Acontius and Cydippe
Acontius was a young man from Chios who, at a festival at Delos, fell in love with the Athenian Cydippe. He threw a coin at her, and she picked it up and read, "I swear by the temple of Artemis that I shall marry Acontius..." By saying it aloud, she was obligated to marry him. This myth reiterates how tradition—and male aspirations—took precedence over female wishes, whatever they may or may not be.
Alcyone and Ceyx
Alcyone was the daughter of Aeolus, king of the winds. Her marriage to Ceyx was bliss—too happy, in fact. The couple often referred to each other as "Zeus" and "Hera", which naturally infuriated the king and queen of the gods. Whilst at sea, Zeus hurled a thunderbolt at Ceyx's ship, drowning the man. He appeared before his wife as an apparition, telling her of his fate. Distraught, Alcyone threw herself into the sea in order to join him. The gods pitied the woeful couple and transformed them into kingfishers. This may be the origins of "halcyon days", seven days before and after the winter solstice when Aeolus demanded the calm of the seas in honor of the couple.
Yet another instance of a male pig abadoning his faithful companion after she becomes of no use to him. Ariadne was the daughter of the the king of Crete, Minos. Minos had instigated from Athens a sacrifice of seven youths and seven maidens to feed the Minotaur, and the hero Theseus was to be one of the victims. However, Ariadne fell in love with him, and she assisted him by giving him a ball of gold thread to help him in the labyrinth where the creature dwelt. She accompanied him back on the voyage to Athens but he soon dumped her on the island of Dia, or Naxos. The god Dionysus found the wounded girl and made her his wife. He placed her wedding crown, the Corona Borealis, into the heavens as a symbol of their love.
Orpheus and Eurydice
One of the most tragic love stories of Greek mythology. Orpheus was the son of the Muse Calliope and therefore a grand musician. His wife was a dryad, Eurydice, who also attracted the attentions of Aristaeus. Aristaeus pursued her until she stepped on a poisonous snake and was forced into the Underworld. Orpheus was determined to retrieve his beloved. He journeyed down to the underworld, first charming Charon, ferryman of the dead, and lulling to sleep Cerberus, the three-headed watchdog. He encountered Hades, who initially refused to release Eurydice, but Orpheus's music so touched Persephone that she pleaded Orpheus's case, and Hades relented. There was one condition: that Orpheus not look back on their way out. Of course, Orpheus was worried that Eurydice was not behind him, and he fatefully glanced back to see if she was following him. She disappeared back into Hades, and he lost her forever. Unable to live without her, Orpheus spent the rest of his days wandering in aimless sorrow before he was finally murdered by maenads, the drunken followers of Dionysus.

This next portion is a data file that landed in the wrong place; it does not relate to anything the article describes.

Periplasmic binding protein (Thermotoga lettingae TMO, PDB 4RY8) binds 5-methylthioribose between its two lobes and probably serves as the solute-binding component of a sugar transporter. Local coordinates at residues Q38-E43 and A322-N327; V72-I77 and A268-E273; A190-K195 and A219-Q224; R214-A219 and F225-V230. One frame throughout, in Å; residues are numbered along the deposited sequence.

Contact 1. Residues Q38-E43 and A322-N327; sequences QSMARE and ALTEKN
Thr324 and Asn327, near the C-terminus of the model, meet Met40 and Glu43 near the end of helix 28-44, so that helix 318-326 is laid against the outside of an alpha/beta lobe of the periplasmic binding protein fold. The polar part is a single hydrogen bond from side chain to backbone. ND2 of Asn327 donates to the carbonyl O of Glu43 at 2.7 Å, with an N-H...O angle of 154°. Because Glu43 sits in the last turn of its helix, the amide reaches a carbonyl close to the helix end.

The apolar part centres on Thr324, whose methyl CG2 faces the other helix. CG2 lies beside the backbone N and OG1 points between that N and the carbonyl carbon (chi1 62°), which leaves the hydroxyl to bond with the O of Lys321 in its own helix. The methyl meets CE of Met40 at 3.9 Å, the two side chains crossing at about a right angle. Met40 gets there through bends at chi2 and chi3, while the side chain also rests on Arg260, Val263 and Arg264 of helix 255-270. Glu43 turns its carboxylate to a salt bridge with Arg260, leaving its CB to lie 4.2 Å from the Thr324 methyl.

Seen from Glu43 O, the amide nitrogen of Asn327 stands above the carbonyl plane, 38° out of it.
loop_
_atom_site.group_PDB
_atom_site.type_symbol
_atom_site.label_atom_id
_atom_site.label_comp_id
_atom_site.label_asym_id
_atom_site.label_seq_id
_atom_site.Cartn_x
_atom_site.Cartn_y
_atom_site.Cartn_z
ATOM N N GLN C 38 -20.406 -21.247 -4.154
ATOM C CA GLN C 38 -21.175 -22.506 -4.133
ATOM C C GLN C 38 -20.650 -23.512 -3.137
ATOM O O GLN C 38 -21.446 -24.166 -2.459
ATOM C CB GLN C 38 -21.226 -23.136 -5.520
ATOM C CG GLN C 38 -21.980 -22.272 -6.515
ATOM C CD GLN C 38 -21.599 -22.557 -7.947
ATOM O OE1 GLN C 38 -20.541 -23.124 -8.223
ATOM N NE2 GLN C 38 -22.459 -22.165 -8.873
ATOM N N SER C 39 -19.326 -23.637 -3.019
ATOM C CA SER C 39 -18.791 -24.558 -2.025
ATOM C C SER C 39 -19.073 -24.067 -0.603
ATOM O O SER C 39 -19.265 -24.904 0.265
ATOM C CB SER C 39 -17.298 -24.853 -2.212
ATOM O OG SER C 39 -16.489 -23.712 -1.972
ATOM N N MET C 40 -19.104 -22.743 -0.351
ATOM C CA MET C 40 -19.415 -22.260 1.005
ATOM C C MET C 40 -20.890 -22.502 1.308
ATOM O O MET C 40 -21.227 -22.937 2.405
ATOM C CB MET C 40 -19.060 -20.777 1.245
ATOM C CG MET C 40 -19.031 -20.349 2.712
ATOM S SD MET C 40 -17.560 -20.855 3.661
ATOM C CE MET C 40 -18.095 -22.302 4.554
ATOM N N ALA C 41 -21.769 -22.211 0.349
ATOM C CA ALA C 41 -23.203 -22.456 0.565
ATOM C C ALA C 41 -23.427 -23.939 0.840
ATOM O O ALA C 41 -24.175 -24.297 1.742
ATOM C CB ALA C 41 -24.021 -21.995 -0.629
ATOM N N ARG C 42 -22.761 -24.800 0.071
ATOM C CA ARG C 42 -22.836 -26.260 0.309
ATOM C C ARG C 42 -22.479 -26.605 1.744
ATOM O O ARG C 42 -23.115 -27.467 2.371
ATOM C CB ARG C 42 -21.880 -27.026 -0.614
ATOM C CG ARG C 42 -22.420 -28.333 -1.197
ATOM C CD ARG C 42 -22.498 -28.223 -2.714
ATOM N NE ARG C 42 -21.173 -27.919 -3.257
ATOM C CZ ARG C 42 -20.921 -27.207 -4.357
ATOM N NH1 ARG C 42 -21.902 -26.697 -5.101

Hero and Leander
This tale is based upon a later poem by Musaeus around the fourth century C.E.. Nonetheless, it follows the tragic theme of two doomed lovers. Hero was a Sestos priestess of Aphrodite, and Leander was a lad of Abydos. They were on opposite sides of the Hellespont, but the youths fell in love anyway. At nightfall, Hero would hang a torch so Leander could swim across to her, using the light to guide him. One stormy night, the wind blew the light out; Leander lost his way and drowned. Upon learning of her lover's death, Hero also drowned herself in order to be with him. The story is a favorite among Renassaince artists; Rubens has an especially astonishing portrait.
Danaus was the king of Argos; his brother, Aegyptus was the king of Egypt [go figure]. Aegyptus sent his fifty sons to marry Danaus's fifty daughters; Danaus, not trusting his brother, refused at first; the sons seiged Argos, and Danaus was forced to comply. On the wedding night, however, he gave each of his daughters long, sharp pins to conceal in their hair; at night, they were to kill their new grooms. All obeyed except one, Hypermnestra. Her husband, Lynceus, was good and kind and spared her viginity, and she found that she could not kill him and helped him escape. Danaus, furious, had her tried for life, but she was spared and eventually reunited with Lynceus. Her love also saved her from the fate of her murderous sisters: a lifetime of carrying jars of water with perforations.
Galatea and Acis